Hi,   couldn't find any recent post about it, that's why I opened up a new one and hope it works out.   I moved recently to Zhangjiagang and would like to meet other expats or English speaking people to hang out to find new friends or to have a good time. Because of the language barrier it isn't easy to spend free time in company in a meaningful way. Male, 49 years, built in Austria and worked amongst European locations for more than two decades in Sri Lanka in textiles, as I do here in China as well.    Please feel free to contact me via WeChat: juergenishere   Cheers,   Juergen
    • Dawei3
      I had wondered how about numbers of foreigners living in China before and after the pandemic.  The Wall St J had an article on it (19Mar2024).  It's an article on Beijing's attempt to woo foreigners to live in China, but that it's a tough sell.  Last year, China gave out 711,000 residence permits to foreigners, down 15% from 2019.  Shanghai went from 70,000 in 2020 to 50,000 in 2019.   Before the pandemic & now, South Korea has had the largest population in China.  It surprised me that SK also  showed one the biggest declines;  i.e., 30% down to 216,000.  In contrast, Japanese showed a drop of just 13% to 102,000.  This surprised me because I thought Japan had more tension with China than SK.    Any thoughts on why so many South Koreans have left?  (I expect for economic reasons, but why didn't this impact Japanese equally?) The UK might have had higher % decline than SK, but the article just shows a bar graph, not the actual numbers.  It looks like there were more Brits than French before the pandemic, but because of the larger drop in the UK citizens, now France has more.  (As a guestimate by looking at the bar graph, pre-pandemic, the UK had ~40,000 and now it looks like ~20,000.) The US doesn’t track # of citizens in China, so those numbers aren’t available.   I'd be very interested to know USs.  Also, the article doesn't mention the numbers for other countries.   If you have more to add, I'd be interested.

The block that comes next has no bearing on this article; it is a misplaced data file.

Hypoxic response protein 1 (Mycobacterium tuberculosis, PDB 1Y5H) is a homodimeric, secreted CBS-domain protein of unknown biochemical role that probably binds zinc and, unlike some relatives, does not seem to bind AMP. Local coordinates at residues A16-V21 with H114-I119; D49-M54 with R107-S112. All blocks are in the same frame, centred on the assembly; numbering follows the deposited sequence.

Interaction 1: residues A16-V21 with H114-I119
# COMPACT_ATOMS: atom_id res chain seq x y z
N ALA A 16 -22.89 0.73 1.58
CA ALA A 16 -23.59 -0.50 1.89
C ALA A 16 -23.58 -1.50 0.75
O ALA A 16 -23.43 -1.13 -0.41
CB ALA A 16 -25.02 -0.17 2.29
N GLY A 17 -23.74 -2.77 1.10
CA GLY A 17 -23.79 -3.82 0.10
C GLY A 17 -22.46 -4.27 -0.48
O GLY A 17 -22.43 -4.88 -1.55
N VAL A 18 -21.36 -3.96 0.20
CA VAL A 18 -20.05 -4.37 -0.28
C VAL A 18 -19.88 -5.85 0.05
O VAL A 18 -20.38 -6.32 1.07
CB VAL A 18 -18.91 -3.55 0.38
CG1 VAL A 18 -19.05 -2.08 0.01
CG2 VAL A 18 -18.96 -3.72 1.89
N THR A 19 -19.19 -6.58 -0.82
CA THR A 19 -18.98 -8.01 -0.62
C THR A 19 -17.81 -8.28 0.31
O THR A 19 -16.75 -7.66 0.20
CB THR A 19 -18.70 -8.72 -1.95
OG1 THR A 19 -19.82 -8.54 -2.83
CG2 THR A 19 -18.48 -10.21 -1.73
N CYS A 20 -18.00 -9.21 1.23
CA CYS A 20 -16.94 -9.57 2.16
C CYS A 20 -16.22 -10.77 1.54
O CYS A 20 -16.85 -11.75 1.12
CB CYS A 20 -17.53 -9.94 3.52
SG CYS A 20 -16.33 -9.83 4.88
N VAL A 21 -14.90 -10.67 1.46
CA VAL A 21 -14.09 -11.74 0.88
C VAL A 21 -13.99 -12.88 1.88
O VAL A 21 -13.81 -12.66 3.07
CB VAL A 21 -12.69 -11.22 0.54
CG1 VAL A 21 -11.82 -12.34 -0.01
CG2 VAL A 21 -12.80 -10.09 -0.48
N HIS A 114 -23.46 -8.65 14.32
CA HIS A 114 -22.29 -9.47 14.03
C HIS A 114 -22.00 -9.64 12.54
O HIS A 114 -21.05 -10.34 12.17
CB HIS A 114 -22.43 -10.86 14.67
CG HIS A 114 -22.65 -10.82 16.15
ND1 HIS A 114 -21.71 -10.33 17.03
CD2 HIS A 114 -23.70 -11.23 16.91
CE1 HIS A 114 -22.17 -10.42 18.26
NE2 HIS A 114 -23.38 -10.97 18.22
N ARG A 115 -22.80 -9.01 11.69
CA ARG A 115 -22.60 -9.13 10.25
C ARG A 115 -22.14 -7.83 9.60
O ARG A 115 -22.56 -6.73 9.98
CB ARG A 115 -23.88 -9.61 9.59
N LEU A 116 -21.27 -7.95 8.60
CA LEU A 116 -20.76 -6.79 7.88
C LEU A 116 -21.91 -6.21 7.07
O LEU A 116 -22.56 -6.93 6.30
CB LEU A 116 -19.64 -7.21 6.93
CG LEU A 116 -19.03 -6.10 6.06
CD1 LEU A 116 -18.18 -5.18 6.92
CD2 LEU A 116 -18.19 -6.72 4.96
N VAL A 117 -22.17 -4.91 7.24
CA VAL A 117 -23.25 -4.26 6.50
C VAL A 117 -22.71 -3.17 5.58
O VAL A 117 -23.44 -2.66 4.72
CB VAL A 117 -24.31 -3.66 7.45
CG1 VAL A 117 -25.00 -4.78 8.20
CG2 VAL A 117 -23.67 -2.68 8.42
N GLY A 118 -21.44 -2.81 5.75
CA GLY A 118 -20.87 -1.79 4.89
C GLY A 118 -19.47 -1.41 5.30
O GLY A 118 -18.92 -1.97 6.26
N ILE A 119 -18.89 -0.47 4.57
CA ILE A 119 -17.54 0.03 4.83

• harryson8x
      I don't understand the writing on this metal bar. Is there any expert who can help me translate it into Simplified Chinese
    • liqi
      Hello! So, I came to tsinghua this semester for the chinese language program, but... I felt it was kinda dissapointing. The classes themselves aren't bad, but I feel like the course is pretty badly structured, there's only 3 levels: beginner, intermediate and advanced, with no sublevels. That means you finish beginner at around HSK3 with 500 words and next semester you're expected to go to intermediate that starts at 3000 words 🫠. And although the campus itself is amazing, life in Beijing feels kinda dead to me, I dont know, too big for it's own good. Almost everything in Haidian turns off after 10PM, no street vendors or markets, everything's far etc (although transportation is great)   I don't wish to stop my studies here after just one semester though, so I'm looking at options in other universities and cities. I'm looking for something less "perfect" and mega than Beijing and more “down to earth", Tsinghua's campus is great, too great even that there isn't much need to do anything outside it. I have in mind Sichuan University in Chengdu, really loved the city and the campus location is great, but I dont know how the uni is or if it's any good. I also absolutely LOVED Chongqing (although my legs didn't), felt like a true megacity for me, although I can't really pinpoint a reason why.   Would love to hear opinions about this from y'all! Thanks!😁
    • harryson8x
    • aeitodd
      Hi! My chinese name is 杜若滢 and I want to know how I can introduce the characters when I meet someone for the first time   My friend 孟丽英 says 孟子的孟、美丽的丽、英国的英. I know my 滢 is a little unusual so I particularly meed help introducing this. Thanks!